Utilizing Digital Terrestrial Transmission Waves to Predict Disastrous Rainfall Events

In addition to observation and measurement of GNSS radio waves coming to earth from space, experiments are underway to utilize measurements of these waves as they reach the earth's surface to clarify precipitation amounts and distributions in greater detail. This is accomplished using digital terrestrial transmission waves. Transmission towers such as TOKYO SKYTREE utilize either atomic clocks, GNSS-based time synchronization systems, or a combination of both to maintain highly stable frequencies. And because these facilities emit broadcast waves, their output is powerful and the quality of their radio sources very high.

In 2017, the National Institute of Information and Communications Technology (NICT) announced their successful development of a precipitation-amount estimation method that utilizes digital terrestrial transmission waves. Through this approach, direct and reflected waves are analyzed in order to determine amounts of delay along reflected-wave propagation paths as a means of estimating precipitation amounts along said paths. According to an NICT document, "If precipitation increases by 1% along a 5-kilometer propagation path, the resulting delay will be approximately 17 picoseconds [1 picosecond = one-billionth of a second]." A radio wave progresses over a distance of only about 5 millimeters in 17 picoseconds' time.

The phenomenon of "ghosting" encountered in the days of analog TV broadcasting, which caused disturbances in picture quality, was a visual representation of such delays in reflected waves. Digital broadcasting uses signal processing to eliminate such issues, whereas the completely separate scientific field we have been discussing here—measuring precipitation distributions in the atmosphere—aims to actually measure, with high precision, such delay-related information canceled out by TV-broadcaster signal processing. It is a fascinating area of research indeed.

The approach of measuring precipitation amounts using GNSS systems is effective in terms of vertical-direction radio-wave propagation from satellites. However, estimating precipitation using horizontally propagating waves from digital terrestrial broadcasting facilities offers the advantage of clearly showing planar expansions of said waves over the earth's surface. As a precondition, both approaches require wave-broadcasting equipment with reliable time synchronization and stable frequencies.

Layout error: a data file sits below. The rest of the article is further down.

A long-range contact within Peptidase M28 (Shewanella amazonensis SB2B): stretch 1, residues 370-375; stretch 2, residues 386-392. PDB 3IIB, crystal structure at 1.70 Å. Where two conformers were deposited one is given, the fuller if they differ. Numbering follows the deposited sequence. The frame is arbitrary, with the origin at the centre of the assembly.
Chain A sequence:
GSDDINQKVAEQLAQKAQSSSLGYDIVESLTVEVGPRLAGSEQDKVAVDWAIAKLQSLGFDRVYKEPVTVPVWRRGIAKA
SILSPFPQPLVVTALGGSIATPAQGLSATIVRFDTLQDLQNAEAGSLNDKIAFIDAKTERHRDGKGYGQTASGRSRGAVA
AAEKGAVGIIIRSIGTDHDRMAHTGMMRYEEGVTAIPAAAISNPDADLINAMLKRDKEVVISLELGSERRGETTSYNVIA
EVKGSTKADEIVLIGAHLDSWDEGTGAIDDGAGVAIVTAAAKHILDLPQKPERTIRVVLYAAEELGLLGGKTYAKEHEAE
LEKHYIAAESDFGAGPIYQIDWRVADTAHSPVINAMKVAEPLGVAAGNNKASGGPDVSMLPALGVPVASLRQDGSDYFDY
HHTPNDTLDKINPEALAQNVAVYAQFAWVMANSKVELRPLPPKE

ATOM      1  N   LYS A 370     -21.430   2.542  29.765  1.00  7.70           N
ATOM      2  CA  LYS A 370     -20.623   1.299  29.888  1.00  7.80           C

Both methods have garnered widespread interest as promising methods for early prediction of disaster-level heavy rains, linear precipitation zones and the like, and research toward practical implementations in these areas is expected to make progress in the coming years. Underpinning all of these advancements is the clock: if we can ensure excellent precision in our timekeeping devices, then we can surely develop a greater understanding of the precipitation and the clouds.

The Man Who Measures the Clouds by Belgian artist Jan Fabre. A permanent installation made of bronze and installed at 21st Century Museum of Contemporary Art, Kanazawa. Photograph by the author.

Writer introduction

Mr. Mitsunari Kita

Mr. Mitsunari Kita   Science and technology writer

Born in Ishikawa Prefecture in 1964. Based on his experience in covering industrial technology, cutting-edge technology, and space development, he is passionate about unraveling and conveying difficult topics in an interesting way to people of all ages, from children to senior citizens. From 2009 to 2014, he was a member of the editorial board of "JAXA's," the official magazine of the Japan Aerospace Exploration Agency. Author and co-author of the following books: 『あなたにもミエル化? ~世間のなりたちを工学の視点から~』(幻冬舎mc)、『私たちの「はやぶさ」その時管制室で、彼らは何を思い、どう動いたか』(毎日新聞社)、『東京大学第二工学部70周年記念誌 工学の曙を支えた技術者達』(東京大学生産技術研究所) etc.,

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Column by Mr. Mitsunari Kita  (Science and technology writer)